A few years ago, I talking with a friend of mine in Dublin about all the changes that had gone on in his city over the past ten or fifteen years. As an unabashed architecture rubbernecker and perpetual cranespotter, I was curious to see what he thought of all the new buildings and developments that had sprung up. Some of the new neighbors have been more obvious than others: a massive shiny syringe millennium spire (arrived on the scene three years late), a handful of new modern bridges named after old modernist writers, and not least of the bunch, the slinky silvery transport of the Luas.
The Luas (the name translates as "speed") is a tram system put in back in 2004 that seemed, when I first saw its network of complicated tracks and overhead wires, both remarkably new and like some kind of throwback to the Dublin James Joyce wrote about, the kind of old-fashioned tram that a spinster could've left a cake on while a randy old colonel winked at her, albeit with a sleeker new design and a few more Ben & Jerry's ads ("Flavor on the Luas") pasted to the windows. It also was built without an interconnector linking the two routes, an oversight which would infuriate if it didn't now seem like a remarkable symbol of Celtic Tiger Ireland: the end result of half-arsed planning, visionary enthusiasm, and an influx of magical cash that, it turns out, wasn't even real.
Route-wise, I could've really benefitted from the Luas when I lived in Ranelagh in 1999, though how else would I have traipsed through the south side, scorning the bad bus service, listening to Tori Amos on my Walkman, developing my as-yet-unrealized role as a flâneur and unsung urbanist? The sight of this new tram snaking around O'Connell Street, silent as an assassin, first surprised me when I returned to Dublin after a few years away. But a little light rail, especially in a traffic-strangled city like Dublin, is good for all. When it's not busy smashing itself into number 16 double decker buses, it's even a pleasant way to get around the city.
The Luas, like the spire, ended up taking much longer than planned. It was but a twinkle in a transport planner's eye in the nineties when I lived there, but by the time I was getting kicked out of the country by the authorities, work was already underway to start the two lines.
My friend, who we'll keep nameless, told me how he'd been hired to do some surveying work on the project early on. The job required him to show up at Heuston Station each morning to collect a hi-vis jacket and theodolite from an architect, then go about the rest of the day from house to house measuring the distance from sea level. It wasn't back-breaking work, he reported, and was made easier by frequent breaks for frisbee in St Stephen's Green and a few rounds of snooker at Big Al's Pool Hall. The task was so easy, in fact, that he managed to tally an entire month's worth of measurements in one day, just in time for the deadline. "And people wonder why the Luas took so long," he conceded, before asking if I fancied another Guinness.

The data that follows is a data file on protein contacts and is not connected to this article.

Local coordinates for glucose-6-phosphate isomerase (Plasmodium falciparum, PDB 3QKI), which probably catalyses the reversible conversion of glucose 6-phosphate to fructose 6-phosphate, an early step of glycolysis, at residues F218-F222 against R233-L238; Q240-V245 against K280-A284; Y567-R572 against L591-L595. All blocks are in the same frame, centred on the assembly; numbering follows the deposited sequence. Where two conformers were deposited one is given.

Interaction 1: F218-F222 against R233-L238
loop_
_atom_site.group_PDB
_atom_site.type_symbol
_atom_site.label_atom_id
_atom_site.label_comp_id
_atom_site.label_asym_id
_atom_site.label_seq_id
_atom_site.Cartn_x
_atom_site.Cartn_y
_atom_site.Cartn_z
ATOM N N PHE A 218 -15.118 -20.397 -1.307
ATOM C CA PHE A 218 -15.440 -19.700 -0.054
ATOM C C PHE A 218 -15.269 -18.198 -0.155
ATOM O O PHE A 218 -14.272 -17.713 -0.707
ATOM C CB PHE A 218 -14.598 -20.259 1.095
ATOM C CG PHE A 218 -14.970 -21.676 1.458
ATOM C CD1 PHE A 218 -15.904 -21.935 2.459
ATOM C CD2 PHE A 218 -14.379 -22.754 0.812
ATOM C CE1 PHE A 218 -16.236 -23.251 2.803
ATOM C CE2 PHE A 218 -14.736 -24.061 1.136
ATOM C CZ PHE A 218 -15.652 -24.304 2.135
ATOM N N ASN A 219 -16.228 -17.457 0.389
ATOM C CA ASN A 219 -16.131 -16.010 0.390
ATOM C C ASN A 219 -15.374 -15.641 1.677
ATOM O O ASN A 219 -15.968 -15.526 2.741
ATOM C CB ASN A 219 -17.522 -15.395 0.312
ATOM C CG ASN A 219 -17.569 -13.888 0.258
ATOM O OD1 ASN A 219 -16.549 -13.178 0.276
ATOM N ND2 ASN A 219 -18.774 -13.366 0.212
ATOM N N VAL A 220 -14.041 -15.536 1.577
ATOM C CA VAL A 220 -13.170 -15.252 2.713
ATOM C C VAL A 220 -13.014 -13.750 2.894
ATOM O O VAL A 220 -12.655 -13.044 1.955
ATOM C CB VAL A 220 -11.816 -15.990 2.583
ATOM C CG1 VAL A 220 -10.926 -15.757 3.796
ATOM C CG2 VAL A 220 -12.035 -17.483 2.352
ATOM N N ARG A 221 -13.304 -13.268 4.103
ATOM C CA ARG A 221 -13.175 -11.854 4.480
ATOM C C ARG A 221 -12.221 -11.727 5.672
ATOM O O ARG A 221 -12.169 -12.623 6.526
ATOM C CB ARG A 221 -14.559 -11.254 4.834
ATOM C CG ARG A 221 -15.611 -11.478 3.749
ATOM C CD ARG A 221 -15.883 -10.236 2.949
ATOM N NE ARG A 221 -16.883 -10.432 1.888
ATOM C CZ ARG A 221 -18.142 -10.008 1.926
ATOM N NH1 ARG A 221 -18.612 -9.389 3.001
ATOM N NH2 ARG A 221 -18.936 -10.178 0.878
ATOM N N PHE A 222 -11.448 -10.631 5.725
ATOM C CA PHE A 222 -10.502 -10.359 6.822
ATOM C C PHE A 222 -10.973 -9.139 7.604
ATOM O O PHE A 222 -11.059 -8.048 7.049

So much for speed.
It goes without saying that things have been quiet over here in Ampersand Land, and while I'll steer clear of the actual hand-wringing (a bad habit that makes me look even more like a character out of Dostoevsky than I already do), I do feel obliged to send up a flare every now and then to let y'all know that I'm still here and still working. Collecting numbers and pictures is a bit like collecting data, though more colorful and less requiring of accuracy than figures on a clipboard. The site is quiet, but the library is growing. I'm in a gathering phase now, enjoying the leisurely pace while most of my creative output is pouring into playing snooker drinking Guinness working on my novel and preparing for tour. But I know there are a handful of you out there who check in from time to time, and I haven't forgotten.
Posting may be light for awhile, but we'll see if some time spent in cooler climates over the next few weeks doesn't do some work toward jump-starting my brain. And those who read about my experience with the Envy-on-Wye literary festival may be happy to hear that I exorcised some of that envy by taking part in this year's Bloomsday festivities in New York a few weeks ago. Sheila, who was there in full force and wrote up a wonderful account of the day's geeky adventures, even joined me in volunteering to read a passage from Ulysses. One thing I can say, it's that when Colum McCann asks you to do something, you can only say Yes.